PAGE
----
Yeah, I watched the debates last night, both of them, and they weren't as much of a waster of time as I had feared. Certainly it wasn't possible to get an in-depth look at anybody since they all had so little time to speak. But it helps sorting all 17 of them out to just get an overview.
I agree with just about every other critic out there that Carly Fiorina won the Happy Hour debate handily. In fact, she was the most impressive of them all in both debates. If this doesn't propel her to the first tier, something's wrong somewhere. She knows the issues, foreign and domestic, inside out and never gets flustered by a hard question. I also think she stated, more clearly than anybody, what the presidential race is about. Listening to all the other candidates, it seems to be about ordinary people versus the Washington political class or insiders versus outsiders. What it is, said Fiorina, is a contest between conservatism and progressivism. Precisely. Focus!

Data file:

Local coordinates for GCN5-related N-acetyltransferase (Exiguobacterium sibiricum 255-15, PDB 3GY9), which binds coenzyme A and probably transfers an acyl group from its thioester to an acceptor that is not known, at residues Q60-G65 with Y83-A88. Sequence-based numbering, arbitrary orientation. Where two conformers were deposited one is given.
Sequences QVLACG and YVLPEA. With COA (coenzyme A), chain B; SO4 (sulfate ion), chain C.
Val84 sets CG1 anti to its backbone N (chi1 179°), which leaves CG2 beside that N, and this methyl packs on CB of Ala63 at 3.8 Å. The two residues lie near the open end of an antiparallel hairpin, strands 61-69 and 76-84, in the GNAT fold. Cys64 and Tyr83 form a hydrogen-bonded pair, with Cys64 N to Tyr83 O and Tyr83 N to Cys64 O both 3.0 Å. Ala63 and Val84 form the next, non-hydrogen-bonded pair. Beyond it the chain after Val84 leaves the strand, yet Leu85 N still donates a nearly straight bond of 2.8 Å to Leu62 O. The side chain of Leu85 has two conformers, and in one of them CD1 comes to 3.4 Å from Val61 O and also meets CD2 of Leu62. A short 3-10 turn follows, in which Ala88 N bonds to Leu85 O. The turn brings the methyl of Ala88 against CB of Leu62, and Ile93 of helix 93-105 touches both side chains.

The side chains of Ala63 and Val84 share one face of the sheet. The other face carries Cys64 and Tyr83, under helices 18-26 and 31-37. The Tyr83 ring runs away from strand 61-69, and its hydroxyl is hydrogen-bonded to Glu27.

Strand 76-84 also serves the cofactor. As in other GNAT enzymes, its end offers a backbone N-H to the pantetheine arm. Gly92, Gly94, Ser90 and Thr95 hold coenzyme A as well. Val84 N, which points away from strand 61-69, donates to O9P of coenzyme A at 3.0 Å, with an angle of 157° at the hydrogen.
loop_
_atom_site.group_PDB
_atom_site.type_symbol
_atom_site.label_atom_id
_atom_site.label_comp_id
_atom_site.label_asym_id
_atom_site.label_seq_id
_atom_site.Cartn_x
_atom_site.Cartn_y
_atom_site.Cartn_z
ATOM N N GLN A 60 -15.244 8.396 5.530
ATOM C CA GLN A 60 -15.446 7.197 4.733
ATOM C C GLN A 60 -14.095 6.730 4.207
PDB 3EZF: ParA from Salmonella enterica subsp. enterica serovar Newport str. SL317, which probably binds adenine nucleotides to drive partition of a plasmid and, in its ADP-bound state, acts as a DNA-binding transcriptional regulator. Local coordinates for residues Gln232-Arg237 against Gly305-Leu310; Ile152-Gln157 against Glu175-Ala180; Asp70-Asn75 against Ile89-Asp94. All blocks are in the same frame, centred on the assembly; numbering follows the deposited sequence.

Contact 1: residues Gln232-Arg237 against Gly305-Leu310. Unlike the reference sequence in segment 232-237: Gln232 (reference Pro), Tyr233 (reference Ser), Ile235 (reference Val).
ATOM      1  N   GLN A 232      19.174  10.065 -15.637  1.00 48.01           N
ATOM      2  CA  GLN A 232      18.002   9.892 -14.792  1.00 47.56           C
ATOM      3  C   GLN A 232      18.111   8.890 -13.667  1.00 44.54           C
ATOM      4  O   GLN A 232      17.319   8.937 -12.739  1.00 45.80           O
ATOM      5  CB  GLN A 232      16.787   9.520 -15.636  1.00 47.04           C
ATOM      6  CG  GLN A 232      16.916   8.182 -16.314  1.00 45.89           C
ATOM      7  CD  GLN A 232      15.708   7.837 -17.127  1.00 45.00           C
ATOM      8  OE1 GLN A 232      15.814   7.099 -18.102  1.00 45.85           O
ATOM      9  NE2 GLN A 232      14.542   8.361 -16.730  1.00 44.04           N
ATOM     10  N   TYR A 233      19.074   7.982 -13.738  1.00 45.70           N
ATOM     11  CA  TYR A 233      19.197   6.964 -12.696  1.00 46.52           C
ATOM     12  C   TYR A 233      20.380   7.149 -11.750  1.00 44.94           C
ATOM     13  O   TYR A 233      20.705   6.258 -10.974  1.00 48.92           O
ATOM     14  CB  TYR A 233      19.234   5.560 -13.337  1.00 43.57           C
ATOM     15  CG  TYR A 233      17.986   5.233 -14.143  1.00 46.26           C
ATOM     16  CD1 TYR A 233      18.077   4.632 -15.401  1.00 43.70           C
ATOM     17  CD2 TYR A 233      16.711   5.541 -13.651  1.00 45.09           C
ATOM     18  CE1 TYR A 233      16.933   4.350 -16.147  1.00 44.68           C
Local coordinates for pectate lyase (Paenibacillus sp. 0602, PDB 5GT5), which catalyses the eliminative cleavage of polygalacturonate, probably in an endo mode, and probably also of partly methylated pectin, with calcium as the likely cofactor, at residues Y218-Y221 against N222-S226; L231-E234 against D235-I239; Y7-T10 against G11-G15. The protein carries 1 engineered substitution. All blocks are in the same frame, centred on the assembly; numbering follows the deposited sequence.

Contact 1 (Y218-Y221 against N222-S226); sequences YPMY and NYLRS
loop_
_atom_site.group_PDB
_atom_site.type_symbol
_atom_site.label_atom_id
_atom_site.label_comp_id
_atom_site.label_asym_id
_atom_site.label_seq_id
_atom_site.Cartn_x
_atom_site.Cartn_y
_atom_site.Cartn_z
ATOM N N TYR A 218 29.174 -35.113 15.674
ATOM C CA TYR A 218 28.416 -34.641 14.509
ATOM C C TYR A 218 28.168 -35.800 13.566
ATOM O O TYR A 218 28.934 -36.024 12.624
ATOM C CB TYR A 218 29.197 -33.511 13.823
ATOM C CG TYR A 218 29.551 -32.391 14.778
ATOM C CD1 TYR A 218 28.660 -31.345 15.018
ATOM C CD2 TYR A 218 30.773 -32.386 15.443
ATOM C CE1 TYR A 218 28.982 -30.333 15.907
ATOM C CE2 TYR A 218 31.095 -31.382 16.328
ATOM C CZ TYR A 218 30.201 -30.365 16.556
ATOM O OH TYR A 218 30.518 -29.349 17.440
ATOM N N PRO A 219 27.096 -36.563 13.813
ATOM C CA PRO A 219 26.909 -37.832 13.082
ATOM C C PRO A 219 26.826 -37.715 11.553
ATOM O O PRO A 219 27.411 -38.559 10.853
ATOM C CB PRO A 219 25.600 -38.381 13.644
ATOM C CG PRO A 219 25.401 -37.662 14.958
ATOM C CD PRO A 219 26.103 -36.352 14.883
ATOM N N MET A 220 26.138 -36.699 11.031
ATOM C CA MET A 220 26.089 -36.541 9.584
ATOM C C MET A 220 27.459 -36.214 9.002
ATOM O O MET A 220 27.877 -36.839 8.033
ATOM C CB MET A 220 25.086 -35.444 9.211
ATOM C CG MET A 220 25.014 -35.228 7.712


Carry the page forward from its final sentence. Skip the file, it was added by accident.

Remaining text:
In the main debate, Donald Trump had a chance to show a mature, responsible side. Instead, he chose to be Donald Trump. Can you imagine having to listen to that puffed-up blowhard for four years as president?
Everybody else at least held their own. The dustup between Chris Christie and Rand Paul over privacy and terrorism was fun. I liked Ben Carson a lot. Jeb Bush looked and sounded so, I don't know, last generation, that it made Marco Rubio's enthusiastic optimism about this country seem even more refreshing than usual. FWIW, I think Rubio did the best job in the main debate.
I also liked the panel of questioners, who some people think were showboating or playing gotcha or something. I think they asked good questions. It looked to me like they were specifically trying, in the first volley, to come up with the one question each candidate would feel most uncomfortable answering. That was a good way to let the candidates -- and viewers -- know the evening was going to be serious.